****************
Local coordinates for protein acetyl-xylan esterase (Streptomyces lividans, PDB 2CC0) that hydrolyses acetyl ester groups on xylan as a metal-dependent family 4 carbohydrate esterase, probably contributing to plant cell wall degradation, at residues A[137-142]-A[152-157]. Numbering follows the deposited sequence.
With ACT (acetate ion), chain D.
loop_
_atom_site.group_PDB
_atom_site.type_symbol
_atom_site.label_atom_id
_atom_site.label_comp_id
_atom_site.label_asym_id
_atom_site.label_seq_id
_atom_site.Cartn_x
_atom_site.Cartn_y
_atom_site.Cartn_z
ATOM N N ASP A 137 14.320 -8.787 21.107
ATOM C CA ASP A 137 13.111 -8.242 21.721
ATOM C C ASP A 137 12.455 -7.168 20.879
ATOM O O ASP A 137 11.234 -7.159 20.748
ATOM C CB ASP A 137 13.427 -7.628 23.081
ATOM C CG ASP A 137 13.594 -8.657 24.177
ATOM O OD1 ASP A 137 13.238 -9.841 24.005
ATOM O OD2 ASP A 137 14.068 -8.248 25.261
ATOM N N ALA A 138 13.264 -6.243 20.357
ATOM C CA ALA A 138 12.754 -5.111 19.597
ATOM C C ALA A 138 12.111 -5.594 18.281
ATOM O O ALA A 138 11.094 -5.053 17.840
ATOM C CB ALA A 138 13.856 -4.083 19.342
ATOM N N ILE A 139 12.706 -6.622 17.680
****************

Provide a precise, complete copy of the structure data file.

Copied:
Local coordinates for protein acetyl-xylan esterase (Streptomyces lividans, PDB 2CC0) that hydrolyses acetyl ester groups on xylan as a metal-dependent family 4 carbohydrate esterase, probably contributing to plant cell wall degradation, at residues A[137-142]-A[152-157]. Numbering follows the deposited sequence.
With ACT (acetate ion), chain D.
loop_
_atom_site.group_PDB
_atom_site.type_symbol
_atom_site.label_atom_id
_atom_site.label_comp_id
_atom_site.label_asym_id
_atom_site.label_seq_id
_atom_site.Cartn_x
_atom_site.Cartn_y
_atom_site.Cartn_z
ATOM N N ASP A 137 14.320 -8.787 21.107
ATOM C CA ASP A 137 13.111 -8.242 21.721
ATOM C C ASP A 137 12.455 -7.168 20.879
ATOM O O ASP A 137 11.234 -7.159 20.748
ATOM C CB ASP A 137 13.427 -7.628 23.081
ATOM C CG ASP A 137 13.594 -8.657 24.177
ATOM O OD1 ASP A 137 13.238 -9.841 24.005
ATOM O OD2 ASP A 137 14.068 -8.248 25.261
ATOM N N ALA A 138 13.264 -6.243 20.357
ATOM C CA ALA A 138 12.754 -5.111 19.597
ATOM C C ALA A 138 12.111 -5.594 18.281
ATOM O O ALA A 138 11.094 -5.053 17.840
ATOM C CB ALA A 138 13.856 -4.083 19.342
ATOM N N ILE A 139 12.706 -6.622 17.680